Car Thieves Even Work on Holidays

December 5, 2008

The good news is that of all the days in the year, a car is least likely to be stolen on Christmas Day. The bad news is that car thieves never take a holiday.

According to the National Insurance Crime Bureau (NICB), parking lots filled with cars loaded with packages present a tempting target for car thieves. Even though the weather may be cold in much of the country, vehicles are still a hot commodity during the holidays.

“Thieves never seem to miss an opportunity to do their dirty work,” said Joe Wehrle, president and CEO of the NICB. “While some of them don’t like to work on holidays, others still prefer to take rather than to give, even on Christmas Day. On Christmas Day last year, a vehicle was stolen every 47 seconds.”

While the month of December recorded the fewest number of vehicle thefts per day in 2007, there were still an average of 2,842 cars reported stolen each day of the month. For the entire year, the daily average theft rate nationwide was 3,123 vehicles. August was the busiest month with 3,312 per day.

Christmas Eve, Christmas Day and Thanksgiving Day were the days with the lowest number of thefts in both 2006 and 2007. In 2007, there were 2,220 thefts on Thanksgiving Day, 2,541 thefts on Christmas Eve and 1,830 on Christmas Day.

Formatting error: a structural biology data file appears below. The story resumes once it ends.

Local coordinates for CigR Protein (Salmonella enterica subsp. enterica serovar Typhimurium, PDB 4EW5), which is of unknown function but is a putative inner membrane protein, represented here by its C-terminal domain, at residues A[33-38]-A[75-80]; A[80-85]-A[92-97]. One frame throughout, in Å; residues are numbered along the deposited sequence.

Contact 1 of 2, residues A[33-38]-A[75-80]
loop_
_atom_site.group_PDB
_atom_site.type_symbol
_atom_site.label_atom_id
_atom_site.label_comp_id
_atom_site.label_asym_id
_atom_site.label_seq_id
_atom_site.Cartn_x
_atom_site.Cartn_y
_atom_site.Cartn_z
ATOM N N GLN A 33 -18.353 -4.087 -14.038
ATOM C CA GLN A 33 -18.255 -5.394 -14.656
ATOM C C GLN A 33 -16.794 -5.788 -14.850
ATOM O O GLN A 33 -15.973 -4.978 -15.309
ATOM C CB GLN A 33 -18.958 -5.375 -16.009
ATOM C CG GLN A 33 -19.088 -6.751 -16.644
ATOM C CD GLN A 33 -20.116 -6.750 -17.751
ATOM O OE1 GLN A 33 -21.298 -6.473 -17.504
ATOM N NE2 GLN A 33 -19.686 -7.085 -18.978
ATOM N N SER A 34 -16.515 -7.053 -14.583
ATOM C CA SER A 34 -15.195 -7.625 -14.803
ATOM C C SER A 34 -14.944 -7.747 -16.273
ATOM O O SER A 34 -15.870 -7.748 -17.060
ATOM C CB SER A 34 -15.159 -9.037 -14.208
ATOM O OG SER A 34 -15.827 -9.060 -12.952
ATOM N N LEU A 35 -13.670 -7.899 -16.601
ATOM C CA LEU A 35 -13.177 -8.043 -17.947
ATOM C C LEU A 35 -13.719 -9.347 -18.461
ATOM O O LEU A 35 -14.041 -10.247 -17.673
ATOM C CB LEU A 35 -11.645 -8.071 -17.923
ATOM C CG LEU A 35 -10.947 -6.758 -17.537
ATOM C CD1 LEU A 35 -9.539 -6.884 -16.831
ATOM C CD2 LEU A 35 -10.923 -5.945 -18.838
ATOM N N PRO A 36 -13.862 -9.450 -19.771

“Fortunately, we’ve seen a steady decline in the number of vehicle thefts nationwide over the past few years thanks to the efforts of the insurance industry, law enforcement and the vehicle manufacturers who are constantly working to make car-owners more aware of the problem and to provide better anti-theft technology,” said Wehrle.

The NICB reminds drivers to be vigilant during the busy shopping season. That includes parking in well-lit areas, keeping packages in the trunk or out of sight, and making sure your vehicle is locked and the alarm turned on while it’s parked.

One other statistic worth noting: A car is most likely to be stolen on a Monday or Friday, while Sundays and Wednesdays are the slowest days for thefts.

Source: National Insurance Crime Bureau

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